Continuing my interview with childfree Christian blogger I.Am.Free:
Laura: Many childfree Christians have a hard time reconciling not having kids with their faith–you have. How?
Quite simply, during my formative years no one ever told me that such a thing was wrong! I attended church regularly from the time I was born, both of my grandfathers were ministers, my parents read me Bible stories and devotionals before bed every night, I went to a Christian school where I rigorously studied the entire Bible… I was completely immersed in Christianity, and yet I never saw anything in my Bible nor heard anything from the pulpit to convince me that there was something immoral about not having children.
I should probably add that while I attended churches that some might describe as conservative and fundamentalist, they were fairly mainstream Protestant churches. Individual opinions might have varied about birth control or family size, for example, but there was never a church mandate against birth control or a mandate to have children. As such, my personal experience with mainstream Protestantism is undoubtedly vastly different from the experiences of my Roman Catholic sisters and brothers who hear the opposite message from their pope.
Even now that I have been exposed to Christians who believe there is something evil or rebellious about purposeful childlessness, I have still heard no compelling spiritual argument against it. No one has been able to present to me clear, Biblical evidence that every (married) person must bear children. Even “be fruitful and multiply” is considered by some scholars to be a blessing to humanity and not a command; but if it were a command… well, humanity has been fruitful and multiplied to the tune of about 6.7 billion. I think we have fulfilled that directive.
Laura: How have you dealt with pressure from family, friends, and the church to have children?
I.Am.Free: I have always been a woman of my own mind, and I have been well-known for bucking societal trends in many areas, including my career, my marriage relationship, my gender role, my financial decisions, and so on. Though some of my family and friends have given me a little flack about not having children, they have come to realize that I think carefully about everything I do and that I will do what I know is right, regardless of what anyone else has to say.
Between that and about twenty years of me being matter-of-fact about not having children, most of my family and friends have seen no point in trying to change my mind. As for the church, I have experienced no direct pressure to have children. Whenever I do feel any indirect pressure, I focus on the relationship I have with God and the confidence I have that I am following the right path. I also seek out churches that welcome people from all walks of life, and I would not hesitate to leave a church if I found it to be intolerant.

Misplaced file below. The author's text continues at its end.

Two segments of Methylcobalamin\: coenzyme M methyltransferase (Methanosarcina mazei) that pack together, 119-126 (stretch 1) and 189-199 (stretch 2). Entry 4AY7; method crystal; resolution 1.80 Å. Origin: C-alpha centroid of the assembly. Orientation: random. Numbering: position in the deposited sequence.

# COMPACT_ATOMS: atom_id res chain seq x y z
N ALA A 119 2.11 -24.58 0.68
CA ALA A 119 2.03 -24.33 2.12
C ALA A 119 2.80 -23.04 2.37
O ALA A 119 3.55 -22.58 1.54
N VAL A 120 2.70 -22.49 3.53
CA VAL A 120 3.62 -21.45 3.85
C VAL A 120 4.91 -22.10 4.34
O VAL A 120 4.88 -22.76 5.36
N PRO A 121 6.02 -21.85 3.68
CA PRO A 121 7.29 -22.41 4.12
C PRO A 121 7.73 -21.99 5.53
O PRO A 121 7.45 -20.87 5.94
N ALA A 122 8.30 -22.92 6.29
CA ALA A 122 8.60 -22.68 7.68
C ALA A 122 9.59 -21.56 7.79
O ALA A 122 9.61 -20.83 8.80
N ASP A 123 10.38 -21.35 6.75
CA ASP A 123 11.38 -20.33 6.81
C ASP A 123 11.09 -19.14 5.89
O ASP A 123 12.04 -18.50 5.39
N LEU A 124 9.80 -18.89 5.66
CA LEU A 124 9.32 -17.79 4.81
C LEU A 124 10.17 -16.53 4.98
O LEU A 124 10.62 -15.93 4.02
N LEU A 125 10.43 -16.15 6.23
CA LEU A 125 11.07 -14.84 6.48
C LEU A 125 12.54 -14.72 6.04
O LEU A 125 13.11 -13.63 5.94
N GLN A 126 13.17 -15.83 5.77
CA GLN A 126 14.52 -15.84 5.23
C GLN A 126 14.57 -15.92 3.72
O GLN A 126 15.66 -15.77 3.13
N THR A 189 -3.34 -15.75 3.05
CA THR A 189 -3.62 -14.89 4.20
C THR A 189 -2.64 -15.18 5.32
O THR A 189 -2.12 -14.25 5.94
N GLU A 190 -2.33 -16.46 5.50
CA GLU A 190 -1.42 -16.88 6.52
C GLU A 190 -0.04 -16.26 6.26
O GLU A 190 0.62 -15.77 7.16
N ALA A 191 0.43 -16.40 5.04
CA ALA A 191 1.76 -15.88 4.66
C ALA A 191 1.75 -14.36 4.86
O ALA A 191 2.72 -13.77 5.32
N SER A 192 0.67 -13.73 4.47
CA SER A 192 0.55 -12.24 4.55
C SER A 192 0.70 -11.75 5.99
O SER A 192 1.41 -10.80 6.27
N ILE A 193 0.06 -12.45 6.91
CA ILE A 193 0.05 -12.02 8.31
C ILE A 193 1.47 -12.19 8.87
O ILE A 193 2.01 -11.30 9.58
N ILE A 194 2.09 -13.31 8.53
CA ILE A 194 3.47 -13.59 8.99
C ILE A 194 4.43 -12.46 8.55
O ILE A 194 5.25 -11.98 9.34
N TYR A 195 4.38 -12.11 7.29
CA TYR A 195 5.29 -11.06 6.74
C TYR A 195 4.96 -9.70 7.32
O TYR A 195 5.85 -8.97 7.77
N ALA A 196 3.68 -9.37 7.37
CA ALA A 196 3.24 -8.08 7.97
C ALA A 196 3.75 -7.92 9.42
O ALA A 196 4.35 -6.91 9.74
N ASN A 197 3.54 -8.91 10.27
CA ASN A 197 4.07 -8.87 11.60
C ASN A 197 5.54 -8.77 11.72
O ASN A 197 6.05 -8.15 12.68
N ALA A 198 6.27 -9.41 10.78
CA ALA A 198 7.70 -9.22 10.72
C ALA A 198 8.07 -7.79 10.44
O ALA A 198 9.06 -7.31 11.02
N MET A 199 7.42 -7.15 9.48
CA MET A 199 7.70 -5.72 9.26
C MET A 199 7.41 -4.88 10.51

Laura: What advice would you give to other Christians who are struggling with being Christian and childfree (or who are wanting to be childfree)?
I.Am.Free: The first piece of advice I would give is to know what you believe and why. Some of what is taught in church is not based on Scripture or even church history, but is completely the invention of some person who misinterpreted or added to the Bible. Read the Bible for yourself. Look at the historical and cultural context of what you read. Question your church leaders. Determine which aspects of your church’s teaching are from God, and which are nothing more than human tradition.
The second piece of advice is to listen to what God is telling you. I do not want to sound as if God is some sort of crystal ball or the great vending-machine-in-the-sky, but I do believe that when we are open and receptive, earnestly seeking God, and prayerful, that God does give us direction and a peace about what we should do.
Lastly, stand strong. Doing the right thing is not always easy and often does not please others. For heaven’s sake, I have even heard of Christian parents who tried to discourage their children from becoming missionaries! But I think it will be difficult to be content unless you live the life to which you were called.
I.Am.Free: Thanks so much for your thoughts and insights. This topic needs to be talked about more to help those who may be struggling with being childfree and Christian.
So to you out there: Let’s hear your thoughts.
From I.Am.Free re: online discussion: In my experience with the childfree community online, many are quick to criticize religious viewpoints. I am certain that to the nonbeliever, much of what I have said about my faith will sound absolutely ridiculous, and I can appreciate that. While I am happy to answer any follow-up questions or make clarifications, I am not interested in defending my faith to anyone who is merely attempting to make me feel foolish.
As some of my dear friends are atheists or agnostics, I have had plenty of time to engage in challenging philosophical discussions on the spiritual and to analyze my beliefs in the presence of great skepticism. I welcome this, but I have found that it does not translate well into the online world. I hope that discussion will not deteriorate into a debate about religion.
Me—I’m especially interested in sharing with others your stories about being childfree and Christian!